Investors Ponder What the Changes Will Bring
November 11, 2016
The post-election rally of equities hit a bump overnight. Stocks fell 2.5% in India, 4.0% in Indonesia, 1.9% in Hong Kong, 0.7% in Singapore but rose 0.8% in China and Australia. Japan’s Nikkei edged up 0.2% following a huge run-up on Thursday. European share prices are down 1.1% in the U.K., 0.8% in France, 0.9% in Spain, 0.7% in Greece, but up 0.1% in Italy and Germany.
There’s no evidence so far that President-Elect Trump might tone down the radical and controversial plans upon which he campaigned. Just about all of President Obama’s accomplishments will be scrapped including Affordable Health Care and much of Dodd-Frank regulations on financial services. Trade and immigration face substantial change. No appointments have been announced, but the rumored list includes his inner circle as a campaigner, not the establishment republicans from former administrations.
There was a second night of U.S. street protests against Trump in several cities, eliciting from the President-Elect a characterization that such is “very unfair” and inspired by unfriendly media.
So far, Clinton maintains a razor-thin margin of the popular vote. Her 47.7% share is 0.2 percentage points more than Trump’s. There have been three other instances where the electoral college count gave the presidency to a candidate who did not have the most votes, but those instances (1824, 1876, and 2000) did not yield such a wide disparity in the electoral college as happened this time.
During the election, Trump’s economic policy ideas had been criticized by markets and pundits, but this week’s rally has put a different spin on the program. Yes the federal deficit will rise, which for years had been booed by Republicans, but for the short- to medium term, this means the Fed can finally raise interest because both growth and inflation will accelerate. There is a surreal element in that the same facts that had evoked dire predictions in the campaign should now be seen as just what the U.S. economy needs.
The dollar rose another 2.9% against the Mexican peso overnight and by 0.4% relative to the loonie. Trump will either abandon NAFTA or continue such only if major modifications are made.
Against other currencies overnight, the dollar fell back 0.6% versus the yen and 0.1% vis-a-vis the Swiss franc but climbed 0.5% against the Aussie dollar, 0.3% against the kiwi and 0.1% relative to the euro.
In futures trading, the 10-year Treasury rate is now at 2.15%, 78 basis points above last July’s low. The comparable German bund and Japanese JGB yields went up two and one basis points overnight. The 10-year British gilt yield is steady.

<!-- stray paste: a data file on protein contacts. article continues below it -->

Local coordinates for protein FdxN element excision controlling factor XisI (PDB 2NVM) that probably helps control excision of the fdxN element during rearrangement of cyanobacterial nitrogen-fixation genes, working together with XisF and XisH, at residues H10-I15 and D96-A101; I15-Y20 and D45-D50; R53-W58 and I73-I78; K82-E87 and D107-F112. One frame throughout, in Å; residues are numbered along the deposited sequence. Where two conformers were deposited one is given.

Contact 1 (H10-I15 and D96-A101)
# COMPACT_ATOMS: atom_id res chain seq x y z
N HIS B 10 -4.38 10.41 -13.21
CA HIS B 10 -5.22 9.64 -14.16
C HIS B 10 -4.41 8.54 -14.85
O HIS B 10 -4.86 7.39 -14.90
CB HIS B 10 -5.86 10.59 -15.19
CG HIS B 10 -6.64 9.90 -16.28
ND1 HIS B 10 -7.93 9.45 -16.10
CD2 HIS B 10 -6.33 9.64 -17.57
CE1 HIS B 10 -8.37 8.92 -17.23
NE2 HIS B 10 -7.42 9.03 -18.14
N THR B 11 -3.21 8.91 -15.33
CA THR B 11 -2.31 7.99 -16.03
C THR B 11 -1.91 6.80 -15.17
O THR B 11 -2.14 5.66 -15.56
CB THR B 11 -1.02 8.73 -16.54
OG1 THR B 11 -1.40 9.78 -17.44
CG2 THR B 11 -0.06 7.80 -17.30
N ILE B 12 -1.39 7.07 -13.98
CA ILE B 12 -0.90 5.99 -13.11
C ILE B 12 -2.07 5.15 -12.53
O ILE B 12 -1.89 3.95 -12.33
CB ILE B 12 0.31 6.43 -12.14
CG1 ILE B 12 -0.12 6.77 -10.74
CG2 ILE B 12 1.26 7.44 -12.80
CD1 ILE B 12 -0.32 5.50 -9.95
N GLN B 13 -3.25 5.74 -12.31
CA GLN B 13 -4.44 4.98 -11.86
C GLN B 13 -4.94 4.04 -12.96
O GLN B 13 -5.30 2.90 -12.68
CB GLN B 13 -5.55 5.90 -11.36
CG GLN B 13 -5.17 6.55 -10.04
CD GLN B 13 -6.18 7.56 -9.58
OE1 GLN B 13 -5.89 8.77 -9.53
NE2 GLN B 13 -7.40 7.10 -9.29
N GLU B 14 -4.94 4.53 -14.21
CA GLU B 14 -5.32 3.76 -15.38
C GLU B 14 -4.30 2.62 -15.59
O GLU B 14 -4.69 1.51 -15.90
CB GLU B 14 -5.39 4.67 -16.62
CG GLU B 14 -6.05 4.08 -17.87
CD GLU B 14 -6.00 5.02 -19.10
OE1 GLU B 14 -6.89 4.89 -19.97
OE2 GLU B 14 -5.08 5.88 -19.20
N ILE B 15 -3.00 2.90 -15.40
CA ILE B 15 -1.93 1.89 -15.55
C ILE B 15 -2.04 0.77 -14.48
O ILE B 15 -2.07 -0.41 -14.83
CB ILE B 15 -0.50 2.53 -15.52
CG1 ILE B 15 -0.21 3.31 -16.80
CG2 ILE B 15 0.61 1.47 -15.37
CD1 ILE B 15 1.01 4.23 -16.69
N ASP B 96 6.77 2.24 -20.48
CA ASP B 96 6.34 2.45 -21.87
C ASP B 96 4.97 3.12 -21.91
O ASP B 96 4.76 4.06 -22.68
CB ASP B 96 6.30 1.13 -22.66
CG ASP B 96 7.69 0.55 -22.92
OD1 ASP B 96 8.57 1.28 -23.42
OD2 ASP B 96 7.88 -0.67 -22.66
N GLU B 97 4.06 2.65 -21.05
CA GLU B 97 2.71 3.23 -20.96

Today is the 98th anniversary of the end of the first world war, commemorated as Veteran’s Day in the United States, Remembrance Day in Canada, and Armistice Day in much of Europe.
West Texas Intermediate crude oil retreated 1.4% to $44.03 per barrel. The recovery of oil in recent months impacted inflation data in an upward direction released today.
German consumer price inflation accelerated to a two-year high of 0.8% in October, twice the pace in July-August and 0.9 percentage points above the 2016 trough of negative 0.1% last April. Energy prices were only 1.4% below year-earlier levels in contrast to a 7.0% on-year drop in July.
German wholesale prices rose 0.4% on month in October, matching September’s increase. There was a 0.5% on-year increase, the first positive 12-month change in over a year. Mineral fuel prices rose 3.6% on month after a 3.6% rise in September.
Japanese domestic corporate goods price deflation fell narrowed to 2.7% in October from 3.2% in September and 3.8% in October 2015. Import prices increased 1.1% on month in October after a 0.6% September advance.
The dollar strengthened in instant response to the election result over recent days. Trump’s ideas on trade suggest that efforts will be made to depreciate the U.S. currency and make exports more competitive. Dollar demand had depressed gold, which slid 0.8% overnight to $1,255.70 per ounce.
The Central Reserve Bank of Peru left its policy interest rate unchanged at 4.25%, its level since a 25-basis point increase engineered last February.
The Bank of Korea’s 7-day repo rate was kept at 1.25%. Such had been cut by 25 basis points back in June. South Korean monetary officials wonder how changes in U.S. defense policy and trade policy will affect their economy.
Officials at the Monetary Authority of Singapore expressed a readiness to curtail excessive volatility in their exchange rate if that is deemed necessary but also noted that for now the currency remains within its target band.
Japan’s tertiary index, a gauge of service sector activity, dipped 0.1% in September on top of no change in August. The index was 0.4% higher in the third quarter than in 2Q and 0.7% above the third quarter 2015 average.
New Zealand’s purchasing managers index in manufacturing slipped to a 2-month low of 55.2 in October from 57.7 in September. Aside from a 55.1 reading in August, October’s PMI was the lowest since March.
Malaysian GDP grew 1.5% last quarter and by 4.3% from a year earlier. September industrial production was 3.2% greater than a year before.
Hong Kong GDP rose 0.6% last quarter and was 1.9% above the 3Q15 level.
British construction output increased 0.3% in September, beating forecasts, but fell 1.1% in the third quarter, its weakest quarterly result in 4 years. Construction exceeded the year-earlier level by only 0.2% in September and 0.1% in 3Q.
Sweden’s jobless rate stayed at 4.0% last month.
The preliminary U. Michigan/Reuters measure of consumer confidence in November will be released a little later.
Copyright 2016, Larry Greenberg. All rights reserved. No secondary distribution without express permission.